News has emerged this week that Phorm, the online-behavioural-advertising company about whom a great deal has been written (including by me) has targeted a new country for its latest attempt to track internet users’ every move: Romania.
Having been kicked out of the UK after a huge struggle a couple of years ago – a struggle from which civil society came out with a lot of credit, not least the Foundation for Information Policy Research and in particular the work of Richard Clayton and Nicholas Böhm, while the UK government came out with a severe amount of egg on its face – Phorm has tried to relaunch its services in a number of other countries. South Korea was the first, then Brazil, both without much sign of success, before the current efforts in Romania.
As a reminder, what Phorm’s services essentially do is ‘intercept’ the instructions a user sends as he or she browses the web – every site visited, every link followed, every click – and uses that information to build up a profile of the user, mostly to enable it to target advertising as accurately as possible but potentially (at least according to the publicity put out by Phorm during their attempts to launch in the UK) to tailor content. In a lot of ways Phorm’s system is only a logical extension of what many other advertisers on the web do – almost everyone’s at it, from Google to Facebook to Amazon (particularly if the stories emerging about the Kindle Fire are true). There are significant differences, however, to even the most privacy-invasive services offered by the others. The most important of these is that it covers ALL your activity on the web: even the latest furore about Facebook tracking you when you’re logged out didn’t get close to that, only potentially tracking you when you visit sites with Facebook links or ‘like’ buttons.
The second difference, almost as important, is that in exchange for these immense invasions of privacy, Phorm offers you nothing except better targeted advertising – something that few people would value very much. All the others give you something quite significant in exchange for their gathering your data: Google offers you very effective search engines, mapping systems, blogging services (including the one on which this blog is hosted) and much more, Facebook provides a social networking service of huge functionality, while Amazon’s Kindle is a lovely bit of kit for a remarkably small price, one that many people enjoy. There’s a ‘bargain’ going on for your data, even if few people fully grasp that this exchange is going on. With Phorm there’s nothing – essentially, they just spy on you for their own benefit, and give you nothing in return. Indeed, they might even harm your browsing, as the ‘interception’ process can potentially slow down your web-browsing.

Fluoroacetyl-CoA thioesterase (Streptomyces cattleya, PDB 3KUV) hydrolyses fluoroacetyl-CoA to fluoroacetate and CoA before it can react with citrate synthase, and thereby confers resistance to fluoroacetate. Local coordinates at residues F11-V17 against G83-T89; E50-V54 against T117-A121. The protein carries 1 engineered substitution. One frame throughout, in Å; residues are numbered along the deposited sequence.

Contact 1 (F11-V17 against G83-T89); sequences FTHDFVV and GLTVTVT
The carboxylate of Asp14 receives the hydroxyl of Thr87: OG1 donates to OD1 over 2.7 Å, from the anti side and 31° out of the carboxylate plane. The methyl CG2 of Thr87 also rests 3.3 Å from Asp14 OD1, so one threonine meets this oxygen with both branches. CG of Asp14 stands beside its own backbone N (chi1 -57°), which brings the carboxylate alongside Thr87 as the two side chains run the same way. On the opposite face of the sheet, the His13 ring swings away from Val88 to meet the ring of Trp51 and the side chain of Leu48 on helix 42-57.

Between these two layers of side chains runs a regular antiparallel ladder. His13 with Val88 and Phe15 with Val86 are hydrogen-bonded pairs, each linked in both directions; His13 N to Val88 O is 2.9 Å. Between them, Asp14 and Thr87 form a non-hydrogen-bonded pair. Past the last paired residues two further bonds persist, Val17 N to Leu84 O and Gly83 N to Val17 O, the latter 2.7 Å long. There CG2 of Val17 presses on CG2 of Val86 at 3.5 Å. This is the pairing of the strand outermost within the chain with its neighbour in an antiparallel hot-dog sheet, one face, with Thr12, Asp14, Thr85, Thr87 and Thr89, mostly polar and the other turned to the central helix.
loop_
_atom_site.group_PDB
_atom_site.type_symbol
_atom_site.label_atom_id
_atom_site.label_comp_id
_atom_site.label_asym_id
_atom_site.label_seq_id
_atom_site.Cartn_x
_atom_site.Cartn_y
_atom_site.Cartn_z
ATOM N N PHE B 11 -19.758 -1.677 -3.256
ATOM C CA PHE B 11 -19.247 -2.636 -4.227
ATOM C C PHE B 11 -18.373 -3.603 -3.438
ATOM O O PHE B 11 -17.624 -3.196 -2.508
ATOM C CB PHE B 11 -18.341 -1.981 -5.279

Phorm failed in the UK, and I for one am very glad that they did. I hope the same happens in Romania, unless they’ve changed their practices significantly. The signs so far, sketchy though they are, do not suggest that this is very likely. Just as they did in the UK, they’ve done a deal with one of the big ISPs, Romtelecom, which is a part state-owned telecoms and internet company, and are looking for business partners. Their product appears to be pretty much the same as it was before, though they do at least mention the word ‘choose’ in terms of customer actions. That ‘choice’ does not seem to amount to much in reality, and indeed there seems to be another twist: they’ve added flash cookies to the system, with the express intention of using them to re-spawn their own status cookies in case you ‘accidentally’ delete them. The precise technical details have not yet emerged: I am looking forward to finding out if they’ve learned the lessons of their previous failures and decided to do something that actually respects the individual users and gives them some kind of real consent process. I’m not exactly waiting with bated breath…
I have a personal connection with Romania – my wife’s Romanian – and that country has experienced far too much of surveillance and invasions of privacy in the past. Indeed, Romania was one of the first countries to hit out against the privacy-invasive Data Retention Directive, their supreme court striking down the implementation of the Directive in their country as unconstitutional in 2009. I am fully confident that they will find a way to fight against this latest intrusion into their privacy. Phorm may have chosen Romania as a ‘soft target’. I suspect they’ll find the reality quite different, unless they’ve seriously changed their spots….
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